CPH:DOX setting a digital trend for festivals

The Coronavirus Crisis has resulted in CPH:DOX becoming one of the first international film festivals to go all-digital.

In a recent interview with the Danish Film Institute, the festival director Tine Fischer says the process was a bumpy road, but overall a success.

In record time they were able to find a solution to make the documentaries accessible online. 

We are not cancelling, we are going digital
After the announcement of the government on March 11 regarding the lockdown and the restricted gatherings, the festival quickly said that their 700 screenings (220 films) would be cancelled.

Instead, they began working on a plan to take all the films into the digital realm –something that would have been unimaginable months ago. 

“On the evening before the lockdown, we made a fundamental decision: the festival would not be shut down but be held digitally – not as a pale imitation of itself but with the same scope as the physical festival,” Fischer told DFI. 

The first solution was to stream 40 films with their partner Festival Scope, but they still had to convince production companies and rights owners to allow the online streaming.

Although giants like Netflix have made online premieres seem normal these days, many are still defenders of the theatre culture, and fears remain that if their film only premieres online it could be lost in the cloud. 

But, in light of the pandemic, it was this or nothing, and CPH:DOX managed to convince them.

Surviving the heavy traffic 
With the approval on the table, CPH:DOX worked for four days to get everything ready to launch with 40 films on the intended start date, March 17. However, once they went live, challenges started arising.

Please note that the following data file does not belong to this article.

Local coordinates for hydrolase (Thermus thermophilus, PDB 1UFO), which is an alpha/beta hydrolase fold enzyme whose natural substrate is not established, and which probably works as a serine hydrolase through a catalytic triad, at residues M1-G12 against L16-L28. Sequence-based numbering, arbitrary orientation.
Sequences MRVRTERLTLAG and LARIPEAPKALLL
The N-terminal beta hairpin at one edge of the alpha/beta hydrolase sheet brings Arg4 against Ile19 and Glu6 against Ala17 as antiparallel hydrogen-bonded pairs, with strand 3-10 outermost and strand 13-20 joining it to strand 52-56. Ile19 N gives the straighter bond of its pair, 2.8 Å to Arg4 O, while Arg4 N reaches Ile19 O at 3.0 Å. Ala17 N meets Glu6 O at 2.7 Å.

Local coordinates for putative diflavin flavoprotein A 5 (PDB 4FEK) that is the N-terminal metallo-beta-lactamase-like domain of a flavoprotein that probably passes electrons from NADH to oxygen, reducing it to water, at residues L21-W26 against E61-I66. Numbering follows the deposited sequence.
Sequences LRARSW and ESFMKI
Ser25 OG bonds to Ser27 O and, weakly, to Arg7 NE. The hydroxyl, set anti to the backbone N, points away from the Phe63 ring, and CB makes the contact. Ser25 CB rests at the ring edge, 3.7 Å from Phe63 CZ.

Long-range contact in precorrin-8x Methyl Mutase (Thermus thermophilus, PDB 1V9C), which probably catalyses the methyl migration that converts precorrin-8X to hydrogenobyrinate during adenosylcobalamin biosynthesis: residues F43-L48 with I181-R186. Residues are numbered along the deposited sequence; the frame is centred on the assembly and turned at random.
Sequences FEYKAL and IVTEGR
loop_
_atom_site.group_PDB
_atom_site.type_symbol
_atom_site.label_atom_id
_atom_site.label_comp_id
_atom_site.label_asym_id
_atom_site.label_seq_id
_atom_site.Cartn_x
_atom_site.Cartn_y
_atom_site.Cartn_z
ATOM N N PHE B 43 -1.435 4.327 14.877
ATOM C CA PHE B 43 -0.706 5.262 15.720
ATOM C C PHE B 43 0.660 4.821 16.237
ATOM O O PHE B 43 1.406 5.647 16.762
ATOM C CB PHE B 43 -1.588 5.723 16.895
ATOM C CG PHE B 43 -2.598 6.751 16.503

“When we went online, there were a lot of problems with the platform because the traffic was so heavy. That was probably the worst night ever in my DOX life because we had been publicising the online edition and then immediately had problems with the streaming,” Fischer told DFI.

They quickly decided to try a new platform run by Shift72, a startup in New Zealand. The new streaming system was up and running in 18 hours – something that would normally take about four days. With Shift72 they were able to show up to 150 films, without compromising an overload of the system. 

Saved from bankruptcy and transformed forever
The festival has been an all-out success. Extended until April 30, so far they’ve sold 65,000 tickets, and it has saved them from going completely bankrupt. 

It is also estimated that at the end of the month they might beat the record of admissions from last year (114,000). By the 20th of this month, they had already notched up 113,000, based on a 1.7 audience member per view.  

The digital screening of the festival has also expanded its audience. In previous years 90% percent of the audience were from Greater Copenhagen, but now figures reveal that 30 percent are coming from the rest of the country.

“CPH:DOX has been transformed forever. There is no doubt that we will exist both physically and digitally next year. The transformation process has shown that it is possible to go digital, and that this has enormous value, and so the role of festivals will change,” contended Fischer. 

Is digital the future of film festivals?
CPH DOX learned the lesson and has certainly blazed the path for other festivals to go all-digital, as the crisis is preventing movie-goers from attending crowded theatres, not to mention the glamour of the red carpet.

Tribeca and YouTube announced recently that they are teaming up to offer a 10-day festival called ‘We Are One: A Global Film Festival’. It won’t be replacing the original Tribeca Film Festival, but it will be a global collaboration among many festivals of the world, as well as available to stream worldwide for free. Donations are welcomed and will be directed to the World Health Organization’s COVID-19 Solidarity Response Fund.  

The festival kicks off on May 29. The program hasn’t been released yet. However, among the festivals participating will be Cannes, Berlin, Venice, Toronto, Sundance and San Sebastián.

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